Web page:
Mrs. Creaverton came down a step, reached out, and delicately moved a few strands of hair from Violet’s face. “Aw, honey,” she said. “What the hell kind of freaky bedtime stories did your parents read you?”

Now within striking distance, Violet didn’t hesitate. She nabbed the takeout box. “This goes in the garbage,” she said, and started down toward the front counter. “It should feel right at home there.”

She didn’t get far before Mrs. Creaverton blurted out, “I’m dead anyway. That’s why I took the damned tart. I just thought I could enjoy a last supper.” Angry footfalls beat the remaining stairs up to her apartment.

The tart forgotten in her hand, Violet followed Mrs. C. I followed Violet.

By the way, I’m Clarissa. I’m one of the regulars at this crazy place we call Confictura. I hope you’ll be a regular too.

Sketch No. 2: Kitchen in Pockets and Chalk Dust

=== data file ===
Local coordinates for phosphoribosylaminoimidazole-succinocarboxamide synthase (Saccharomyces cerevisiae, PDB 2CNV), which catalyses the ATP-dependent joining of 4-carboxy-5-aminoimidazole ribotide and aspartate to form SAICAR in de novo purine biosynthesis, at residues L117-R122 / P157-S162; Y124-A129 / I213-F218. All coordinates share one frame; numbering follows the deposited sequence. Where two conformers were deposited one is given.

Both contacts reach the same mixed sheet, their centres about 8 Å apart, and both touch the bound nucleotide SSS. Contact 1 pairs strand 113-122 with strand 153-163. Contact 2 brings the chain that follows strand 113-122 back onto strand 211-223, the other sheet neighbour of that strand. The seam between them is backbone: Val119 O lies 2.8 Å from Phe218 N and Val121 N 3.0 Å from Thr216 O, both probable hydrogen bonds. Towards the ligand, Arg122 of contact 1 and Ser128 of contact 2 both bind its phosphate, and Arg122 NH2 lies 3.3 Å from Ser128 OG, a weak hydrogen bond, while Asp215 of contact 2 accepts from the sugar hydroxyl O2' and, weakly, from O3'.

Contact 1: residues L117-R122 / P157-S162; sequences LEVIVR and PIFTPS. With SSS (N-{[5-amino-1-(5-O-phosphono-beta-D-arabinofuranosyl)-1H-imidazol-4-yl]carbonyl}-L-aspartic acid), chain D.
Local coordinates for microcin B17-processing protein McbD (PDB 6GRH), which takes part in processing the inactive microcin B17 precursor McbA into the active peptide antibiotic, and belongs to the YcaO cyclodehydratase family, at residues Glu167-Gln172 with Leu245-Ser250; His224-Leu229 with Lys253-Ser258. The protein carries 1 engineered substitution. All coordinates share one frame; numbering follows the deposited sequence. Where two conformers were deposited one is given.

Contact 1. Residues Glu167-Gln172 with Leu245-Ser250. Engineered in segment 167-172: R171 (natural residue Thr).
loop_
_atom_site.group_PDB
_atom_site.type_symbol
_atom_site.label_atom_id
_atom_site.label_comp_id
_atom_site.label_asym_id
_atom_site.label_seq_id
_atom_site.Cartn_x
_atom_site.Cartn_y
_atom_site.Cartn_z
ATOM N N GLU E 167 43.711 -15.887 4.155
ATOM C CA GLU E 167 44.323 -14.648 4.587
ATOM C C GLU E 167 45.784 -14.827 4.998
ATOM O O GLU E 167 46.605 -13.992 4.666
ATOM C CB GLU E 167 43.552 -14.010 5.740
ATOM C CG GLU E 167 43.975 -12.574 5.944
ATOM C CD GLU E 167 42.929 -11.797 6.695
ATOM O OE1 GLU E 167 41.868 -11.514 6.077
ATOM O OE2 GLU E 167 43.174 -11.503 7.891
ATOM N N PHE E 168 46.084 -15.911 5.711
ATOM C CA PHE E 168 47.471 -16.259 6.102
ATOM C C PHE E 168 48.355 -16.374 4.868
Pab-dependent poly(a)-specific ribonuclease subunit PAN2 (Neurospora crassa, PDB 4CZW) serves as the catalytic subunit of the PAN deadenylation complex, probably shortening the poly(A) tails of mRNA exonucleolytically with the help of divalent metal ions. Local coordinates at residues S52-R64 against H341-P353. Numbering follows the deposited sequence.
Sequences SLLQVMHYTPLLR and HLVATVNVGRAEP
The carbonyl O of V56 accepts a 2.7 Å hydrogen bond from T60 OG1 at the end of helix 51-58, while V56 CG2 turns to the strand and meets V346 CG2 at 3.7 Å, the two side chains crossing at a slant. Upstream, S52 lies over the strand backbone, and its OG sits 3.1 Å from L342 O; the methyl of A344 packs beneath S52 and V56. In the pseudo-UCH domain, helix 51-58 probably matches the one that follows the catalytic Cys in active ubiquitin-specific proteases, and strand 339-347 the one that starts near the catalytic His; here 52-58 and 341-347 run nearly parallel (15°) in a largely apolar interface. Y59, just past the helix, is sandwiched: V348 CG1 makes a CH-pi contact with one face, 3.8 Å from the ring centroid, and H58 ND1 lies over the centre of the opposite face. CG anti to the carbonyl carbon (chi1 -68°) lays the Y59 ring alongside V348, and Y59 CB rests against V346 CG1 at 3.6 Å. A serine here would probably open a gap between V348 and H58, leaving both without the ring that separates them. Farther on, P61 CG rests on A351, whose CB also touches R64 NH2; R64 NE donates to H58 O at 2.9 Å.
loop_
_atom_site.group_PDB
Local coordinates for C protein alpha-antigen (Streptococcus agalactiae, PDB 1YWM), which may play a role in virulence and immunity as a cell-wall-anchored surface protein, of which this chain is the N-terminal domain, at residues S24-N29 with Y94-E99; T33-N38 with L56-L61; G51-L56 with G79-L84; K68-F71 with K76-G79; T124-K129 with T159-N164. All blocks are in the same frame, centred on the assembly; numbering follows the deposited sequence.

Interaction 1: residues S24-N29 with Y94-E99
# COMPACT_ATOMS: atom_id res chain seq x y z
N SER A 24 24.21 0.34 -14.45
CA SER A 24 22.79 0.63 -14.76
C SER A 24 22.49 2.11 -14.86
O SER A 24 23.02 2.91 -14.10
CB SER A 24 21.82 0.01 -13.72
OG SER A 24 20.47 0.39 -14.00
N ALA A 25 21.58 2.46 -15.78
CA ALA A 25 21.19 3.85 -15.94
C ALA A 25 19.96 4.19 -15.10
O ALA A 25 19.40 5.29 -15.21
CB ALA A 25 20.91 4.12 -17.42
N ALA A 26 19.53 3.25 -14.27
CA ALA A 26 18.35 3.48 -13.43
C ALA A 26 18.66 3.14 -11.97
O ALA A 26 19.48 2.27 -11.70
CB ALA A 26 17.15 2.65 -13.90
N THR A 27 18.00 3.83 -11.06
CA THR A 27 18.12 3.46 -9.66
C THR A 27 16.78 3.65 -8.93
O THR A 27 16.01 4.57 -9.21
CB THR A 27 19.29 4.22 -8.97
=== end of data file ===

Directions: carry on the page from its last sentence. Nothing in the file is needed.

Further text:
When the sun’s out, it beads the eaves of Confictura’s A-frame, like lemon drops on a gingerbread house. That was the view from one of the kitchen windows in Mrs. C’s apartment. She’s got the same feel going on up there as in the café, the same eclectic blend of furniture. A melting pot of lines and colors and generations, that. Tea and bistro tables of wonderfully different heights cascade through rooms down the building’s long reach. Bookshelves are as overstuffed as the armchairs. In Mrs. C’s apartment, the kitchen proper carries the café’s strong scent; the moment you walk in you’re swaddled in java and chocolate-cinnamon.